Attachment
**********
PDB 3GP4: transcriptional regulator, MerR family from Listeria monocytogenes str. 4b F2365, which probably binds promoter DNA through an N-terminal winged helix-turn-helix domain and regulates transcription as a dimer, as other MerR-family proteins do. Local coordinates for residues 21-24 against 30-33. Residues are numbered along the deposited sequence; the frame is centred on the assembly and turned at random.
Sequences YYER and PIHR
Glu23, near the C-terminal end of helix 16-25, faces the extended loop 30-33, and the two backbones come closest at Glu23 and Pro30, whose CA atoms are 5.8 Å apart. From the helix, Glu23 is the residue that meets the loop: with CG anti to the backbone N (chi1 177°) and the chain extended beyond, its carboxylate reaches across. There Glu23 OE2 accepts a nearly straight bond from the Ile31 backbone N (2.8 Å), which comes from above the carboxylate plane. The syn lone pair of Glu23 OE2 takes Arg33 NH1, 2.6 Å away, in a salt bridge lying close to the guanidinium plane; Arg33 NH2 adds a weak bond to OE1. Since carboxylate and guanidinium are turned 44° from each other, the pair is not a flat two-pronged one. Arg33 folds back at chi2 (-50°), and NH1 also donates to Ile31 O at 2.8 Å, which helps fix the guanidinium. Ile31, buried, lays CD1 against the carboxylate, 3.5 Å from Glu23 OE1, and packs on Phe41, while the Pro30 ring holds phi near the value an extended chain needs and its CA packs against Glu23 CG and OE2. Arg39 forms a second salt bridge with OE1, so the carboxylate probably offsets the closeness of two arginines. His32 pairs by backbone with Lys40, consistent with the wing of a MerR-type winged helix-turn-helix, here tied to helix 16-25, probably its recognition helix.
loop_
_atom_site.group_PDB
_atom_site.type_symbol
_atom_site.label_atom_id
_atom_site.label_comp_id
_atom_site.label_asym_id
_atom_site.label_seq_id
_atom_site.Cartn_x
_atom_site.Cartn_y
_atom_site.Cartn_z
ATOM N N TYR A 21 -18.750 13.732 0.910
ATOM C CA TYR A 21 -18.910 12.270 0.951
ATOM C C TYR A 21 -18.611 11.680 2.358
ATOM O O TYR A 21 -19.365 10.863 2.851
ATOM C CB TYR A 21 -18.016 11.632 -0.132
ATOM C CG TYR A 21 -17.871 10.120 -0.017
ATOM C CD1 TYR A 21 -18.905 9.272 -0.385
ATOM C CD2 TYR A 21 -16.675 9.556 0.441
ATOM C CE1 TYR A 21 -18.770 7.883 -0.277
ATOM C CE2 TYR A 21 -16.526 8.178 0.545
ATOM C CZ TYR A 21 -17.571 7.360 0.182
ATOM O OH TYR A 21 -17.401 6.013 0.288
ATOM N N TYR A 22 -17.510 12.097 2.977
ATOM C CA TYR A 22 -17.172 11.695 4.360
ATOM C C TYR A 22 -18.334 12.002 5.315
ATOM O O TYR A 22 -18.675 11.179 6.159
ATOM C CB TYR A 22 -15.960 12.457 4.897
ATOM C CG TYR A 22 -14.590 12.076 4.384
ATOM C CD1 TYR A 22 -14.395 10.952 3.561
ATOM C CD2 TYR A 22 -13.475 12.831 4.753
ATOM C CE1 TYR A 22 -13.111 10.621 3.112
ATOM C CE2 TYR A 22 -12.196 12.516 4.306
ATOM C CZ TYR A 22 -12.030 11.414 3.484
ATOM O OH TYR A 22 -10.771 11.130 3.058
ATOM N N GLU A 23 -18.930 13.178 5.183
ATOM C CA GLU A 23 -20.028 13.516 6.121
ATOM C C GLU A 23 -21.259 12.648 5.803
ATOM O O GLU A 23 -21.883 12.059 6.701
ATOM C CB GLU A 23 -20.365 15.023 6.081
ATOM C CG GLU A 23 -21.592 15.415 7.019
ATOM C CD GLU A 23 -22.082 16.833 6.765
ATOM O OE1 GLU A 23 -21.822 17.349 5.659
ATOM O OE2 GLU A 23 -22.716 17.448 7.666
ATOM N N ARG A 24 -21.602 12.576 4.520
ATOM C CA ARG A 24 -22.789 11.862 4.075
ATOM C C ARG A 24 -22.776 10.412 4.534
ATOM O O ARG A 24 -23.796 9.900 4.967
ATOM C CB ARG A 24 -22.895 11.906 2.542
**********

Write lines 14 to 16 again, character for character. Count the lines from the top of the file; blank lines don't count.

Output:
ATOM N N TYR A 21 -18.750 13.732 0.910
ATOM C CA TYR A 21 -18.910 12.270 0.951
ATOM C C TYR A 21 -18.611 11.680 2.358